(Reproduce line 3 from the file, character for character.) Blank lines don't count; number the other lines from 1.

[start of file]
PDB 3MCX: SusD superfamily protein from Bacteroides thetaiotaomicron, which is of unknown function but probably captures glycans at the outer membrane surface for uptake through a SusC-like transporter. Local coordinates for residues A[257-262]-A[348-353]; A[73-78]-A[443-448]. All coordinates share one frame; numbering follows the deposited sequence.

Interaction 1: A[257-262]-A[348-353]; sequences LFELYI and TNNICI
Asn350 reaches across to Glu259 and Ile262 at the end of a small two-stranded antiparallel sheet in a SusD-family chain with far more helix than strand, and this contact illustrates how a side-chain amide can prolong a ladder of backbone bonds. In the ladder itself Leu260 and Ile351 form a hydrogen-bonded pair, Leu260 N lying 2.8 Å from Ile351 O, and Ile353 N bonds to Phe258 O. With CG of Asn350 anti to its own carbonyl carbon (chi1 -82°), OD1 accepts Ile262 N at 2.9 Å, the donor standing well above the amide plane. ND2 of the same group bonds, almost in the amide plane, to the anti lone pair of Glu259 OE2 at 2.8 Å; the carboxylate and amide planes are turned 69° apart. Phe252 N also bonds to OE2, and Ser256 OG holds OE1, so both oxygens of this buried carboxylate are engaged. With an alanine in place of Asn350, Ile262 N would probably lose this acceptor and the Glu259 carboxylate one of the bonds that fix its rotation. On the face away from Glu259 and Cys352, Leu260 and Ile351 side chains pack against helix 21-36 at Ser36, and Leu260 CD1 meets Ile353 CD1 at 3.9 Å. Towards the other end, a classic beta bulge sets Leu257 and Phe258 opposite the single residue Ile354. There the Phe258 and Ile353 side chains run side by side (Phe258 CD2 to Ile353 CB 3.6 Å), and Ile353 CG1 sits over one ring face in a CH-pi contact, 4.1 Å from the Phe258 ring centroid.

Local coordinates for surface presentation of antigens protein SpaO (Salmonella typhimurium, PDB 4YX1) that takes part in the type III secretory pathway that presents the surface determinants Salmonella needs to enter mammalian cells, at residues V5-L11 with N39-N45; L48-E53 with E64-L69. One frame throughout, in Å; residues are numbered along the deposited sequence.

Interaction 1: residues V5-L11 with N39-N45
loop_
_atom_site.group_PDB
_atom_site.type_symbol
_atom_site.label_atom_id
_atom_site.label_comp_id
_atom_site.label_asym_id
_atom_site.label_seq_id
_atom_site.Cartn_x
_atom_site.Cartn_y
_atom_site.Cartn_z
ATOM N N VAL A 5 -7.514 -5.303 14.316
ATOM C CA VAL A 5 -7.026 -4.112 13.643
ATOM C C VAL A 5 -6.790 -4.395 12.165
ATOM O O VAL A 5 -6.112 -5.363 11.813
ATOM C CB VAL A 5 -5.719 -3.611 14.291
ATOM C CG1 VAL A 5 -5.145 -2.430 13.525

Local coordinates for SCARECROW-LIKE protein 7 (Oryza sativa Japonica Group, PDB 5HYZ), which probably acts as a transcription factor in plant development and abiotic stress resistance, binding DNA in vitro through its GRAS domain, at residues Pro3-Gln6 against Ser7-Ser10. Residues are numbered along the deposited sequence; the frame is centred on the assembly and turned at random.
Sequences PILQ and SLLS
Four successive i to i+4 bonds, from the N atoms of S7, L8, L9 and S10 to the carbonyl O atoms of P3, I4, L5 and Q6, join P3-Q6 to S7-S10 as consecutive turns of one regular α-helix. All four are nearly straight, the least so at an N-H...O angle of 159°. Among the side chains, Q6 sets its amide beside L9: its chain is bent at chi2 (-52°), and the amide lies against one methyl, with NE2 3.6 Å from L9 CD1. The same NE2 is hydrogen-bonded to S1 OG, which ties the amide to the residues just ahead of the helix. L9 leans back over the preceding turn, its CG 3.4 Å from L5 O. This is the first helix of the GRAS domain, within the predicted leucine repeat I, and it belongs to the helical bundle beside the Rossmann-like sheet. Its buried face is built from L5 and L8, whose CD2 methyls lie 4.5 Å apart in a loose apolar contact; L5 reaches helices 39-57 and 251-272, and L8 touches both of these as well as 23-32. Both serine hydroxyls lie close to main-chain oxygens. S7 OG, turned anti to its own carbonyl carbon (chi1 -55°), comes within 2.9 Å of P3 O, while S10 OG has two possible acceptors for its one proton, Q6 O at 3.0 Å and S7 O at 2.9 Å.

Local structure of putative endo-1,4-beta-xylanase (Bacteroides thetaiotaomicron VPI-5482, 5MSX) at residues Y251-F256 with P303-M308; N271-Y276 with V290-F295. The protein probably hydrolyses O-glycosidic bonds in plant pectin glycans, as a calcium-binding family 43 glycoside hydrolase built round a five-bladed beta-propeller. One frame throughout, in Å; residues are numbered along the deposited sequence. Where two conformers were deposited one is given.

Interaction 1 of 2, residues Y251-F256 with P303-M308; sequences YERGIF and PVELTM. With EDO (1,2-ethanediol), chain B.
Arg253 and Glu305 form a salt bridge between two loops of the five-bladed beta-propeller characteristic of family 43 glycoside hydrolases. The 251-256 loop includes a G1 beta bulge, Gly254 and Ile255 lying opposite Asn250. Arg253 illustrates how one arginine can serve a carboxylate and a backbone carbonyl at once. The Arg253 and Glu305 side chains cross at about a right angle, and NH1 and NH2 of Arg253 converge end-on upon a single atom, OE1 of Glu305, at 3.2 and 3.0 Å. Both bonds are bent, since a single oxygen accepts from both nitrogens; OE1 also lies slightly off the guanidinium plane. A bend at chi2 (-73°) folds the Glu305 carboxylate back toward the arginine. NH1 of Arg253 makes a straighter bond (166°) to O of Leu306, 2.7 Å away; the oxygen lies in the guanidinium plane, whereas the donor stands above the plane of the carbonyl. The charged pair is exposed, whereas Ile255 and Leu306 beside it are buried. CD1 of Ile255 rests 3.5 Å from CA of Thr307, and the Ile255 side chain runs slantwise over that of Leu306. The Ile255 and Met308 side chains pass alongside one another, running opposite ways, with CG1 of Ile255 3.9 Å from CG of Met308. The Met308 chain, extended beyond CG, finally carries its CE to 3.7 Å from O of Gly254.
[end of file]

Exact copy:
Asn350 reaches across to Glu259 and Ile262 at the end of a small two-stranded antiparallel sheet in a SusD-family chain with far more helix than strand, and this contact illustrates how a side-chain amide can prolong a ladder of backbone bonds. In the ladder itself Leu260 and Ile351 form a hydrogen-bonded pair, Leu260 N lying 2.8 Å from Ile351 O, and Ile353 N bonds to Phe258 O. With CG of Asn350 anti to its own carbonyl carbon (chi1 -82°), OD1 accepts Ile262 N at 2.9 Å, the donor standing well above the amide plane. ND2 of the same group bonds, almost in the amide plane, to the anti lone pair of Glu259 OE2 at 2.8 Å; the carboxylate and amide planes are turned 69° apart. Phe252 N also bonds to OE2, and Ser256 OG holds OE1, so both oxygens of this buried carboxylate are engaged. With an alanine in place of Asn350, Ile262 N would probably lose this acceptor and the Glu259 carboxylate one of the bonds that fix its rotation. On the face away from Glu259 and Cys352, Leu260 and Ile351 side chains pack against helix 21-36 at Ser36, and Leu260 CD1 meets Ile353 CD1 at 3.9 Å. Towards the other end, a classic beta bulge sets Leu257 and Phe258 opposite the single residue Ile354. There the Phe258 and Ile353 side chains run side by side (Phe258 CD2 to Ile353 CB 3.6 Å), and Ile353 CG1 sits over one ring face in a CH-pi contact, 4.1 Å from the Phe258 ring centroid.